It has all the prerequisities to belong among the deliberative activities. And yet, it is not. I can spend almost the whole game immersed in a flow state, thinking only about puzzles. The life and its worries outside the game are effortlessly postponed for these hours. In some way, it's genuinely relaxing (if you don´t count the lack of sleep, lack of proper food and regular feelings that you are getting mentally beaten). This flow, the direct mental connection to the core of the game, is a reason I keep playing these puzzle hunt games for more than 15 years.
    I rarely feel the flow while running the races. Running is definitely a deliberative sport for me. I thought it's because I'm a mid packer in running, while in puzzle hunting, I can compete against the top ones in my country. And that self-confidence helps. So, my conclusion was, that the good runners might spend a good part of their races in a flow state. But based on your article (and some interviews with other good runners), it seems not to be a valid conclusion. The discrepancy between the mental state in (ultra)running and puzzle hunting remains a mystery for me.
    But as usually, your article inspires me to think, thank you for that!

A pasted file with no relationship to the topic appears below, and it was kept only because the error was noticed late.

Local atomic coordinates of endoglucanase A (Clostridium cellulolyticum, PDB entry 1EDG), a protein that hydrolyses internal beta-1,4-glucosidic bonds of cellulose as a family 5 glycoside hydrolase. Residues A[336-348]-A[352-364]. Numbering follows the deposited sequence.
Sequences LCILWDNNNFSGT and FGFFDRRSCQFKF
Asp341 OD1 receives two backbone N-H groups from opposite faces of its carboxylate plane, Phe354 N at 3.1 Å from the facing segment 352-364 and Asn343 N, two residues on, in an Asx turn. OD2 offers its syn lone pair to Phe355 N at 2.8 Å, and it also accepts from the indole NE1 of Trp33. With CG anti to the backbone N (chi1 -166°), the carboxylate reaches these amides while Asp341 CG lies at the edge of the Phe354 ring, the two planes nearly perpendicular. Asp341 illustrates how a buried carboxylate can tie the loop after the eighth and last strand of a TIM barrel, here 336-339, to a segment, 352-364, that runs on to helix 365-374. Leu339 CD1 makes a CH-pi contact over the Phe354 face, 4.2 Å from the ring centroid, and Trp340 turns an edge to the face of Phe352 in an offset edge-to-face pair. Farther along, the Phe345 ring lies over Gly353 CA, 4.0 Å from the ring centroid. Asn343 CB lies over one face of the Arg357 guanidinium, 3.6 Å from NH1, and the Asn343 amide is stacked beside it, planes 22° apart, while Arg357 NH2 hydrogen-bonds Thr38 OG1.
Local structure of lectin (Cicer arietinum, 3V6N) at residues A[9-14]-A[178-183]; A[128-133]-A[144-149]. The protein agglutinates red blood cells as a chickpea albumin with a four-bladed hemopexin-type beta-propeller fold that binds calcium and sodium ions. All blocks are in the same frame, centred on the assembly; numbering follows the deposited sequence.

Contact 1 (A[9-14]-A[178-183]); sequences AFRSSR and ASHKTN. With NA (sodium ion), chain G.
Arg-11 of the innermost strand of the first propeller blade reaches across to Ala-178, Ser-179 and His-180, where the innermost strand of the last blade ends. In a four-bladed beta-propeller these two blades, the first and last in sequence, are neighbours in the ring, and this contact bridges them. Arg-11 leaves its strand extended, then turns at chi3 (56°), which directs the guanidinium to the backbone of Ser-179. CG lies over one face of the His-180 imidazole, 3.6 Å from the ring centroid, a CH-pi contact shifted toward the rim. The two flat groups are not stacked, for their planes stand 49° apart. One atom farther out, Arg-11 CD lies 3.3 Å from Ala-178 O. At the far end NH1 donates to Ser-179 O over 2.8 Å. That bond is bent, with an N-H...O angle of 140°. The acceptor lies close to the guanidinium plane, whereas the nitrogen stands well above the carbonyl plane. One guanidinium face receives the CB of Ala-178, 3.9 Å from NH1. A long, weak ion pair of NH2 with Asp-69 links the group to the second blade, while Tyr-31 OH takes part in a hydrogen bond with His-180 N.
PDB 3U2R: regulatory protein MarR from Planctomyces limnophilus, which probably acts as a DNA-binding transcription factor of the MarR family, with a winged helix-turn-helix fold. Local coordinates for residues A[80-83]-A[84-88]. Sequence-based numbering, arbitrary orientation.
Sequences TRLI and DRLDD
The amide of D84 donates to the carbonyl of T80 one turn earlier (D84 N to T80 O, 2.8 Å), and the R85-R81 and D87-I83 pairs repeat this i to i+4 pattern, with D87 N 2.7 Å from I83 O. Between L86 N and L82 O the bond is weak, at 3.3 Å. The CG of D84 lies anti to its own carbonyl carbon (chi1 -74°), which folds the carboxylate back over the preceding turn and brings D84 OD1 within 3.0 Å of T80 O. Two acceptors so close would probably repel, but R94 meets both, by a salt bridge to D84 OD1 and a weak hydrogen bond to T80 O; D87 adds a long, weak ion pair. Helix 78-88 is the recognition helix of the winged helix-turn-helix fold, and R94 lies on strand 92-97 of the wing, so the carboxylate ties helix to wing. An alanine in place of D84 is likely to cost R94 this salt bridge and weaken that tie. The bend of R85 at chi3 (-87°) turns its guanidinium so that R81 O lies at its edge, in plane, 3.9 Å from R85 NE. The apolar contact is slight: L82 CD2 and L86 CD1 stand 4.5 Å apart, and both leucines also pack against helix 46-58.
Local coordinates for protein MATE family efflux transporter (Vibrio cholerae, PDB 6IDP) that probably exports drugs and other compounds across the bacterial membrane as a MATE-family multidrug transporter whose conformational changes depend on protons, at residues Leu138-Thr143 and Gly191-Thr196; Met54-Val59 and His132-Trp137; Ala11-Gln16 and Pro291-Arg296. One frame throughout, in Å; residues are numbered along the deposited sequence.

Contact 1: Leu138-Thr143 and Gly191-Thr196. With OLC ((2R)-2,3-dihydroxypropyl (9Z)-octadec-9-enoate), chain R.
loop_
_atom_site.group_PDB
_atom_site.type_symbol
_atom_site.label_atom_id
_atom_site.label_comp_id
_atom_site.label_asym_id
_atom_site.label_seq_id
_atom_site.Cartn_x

1. Sabrina Little

      Thanks so much for this comment. Puzzle hunt games sound awesome! I’ve not heard of those, but I would love to give that a try. I also appreciate your thoughts on flow state.

  2. Madeline B Harms

    This is very interesting! I’m also an academic but I’ve often times been able to perform quite well in ultras even while under a lot of stress. For whatever reason, I think I easily reach this flow state in a race (I also can perform well beyond my training quite often), even if there’s a lot of stress in my outside life. I think the business may also keep me from overtraining, which I tend to do if I have too much free time. I tend to have my worst performances in October (after training/racing all summer and being physically depleted).

    1. Sabrina Little

      Madeline, teach me your ways! Sounds like you’re much better at managing your mind during a race. I’m getting better but am definitely not there! And I totally know what you are saying about being drained after a summer of hard running. Thanks for the comment.

    1. Sabrina Little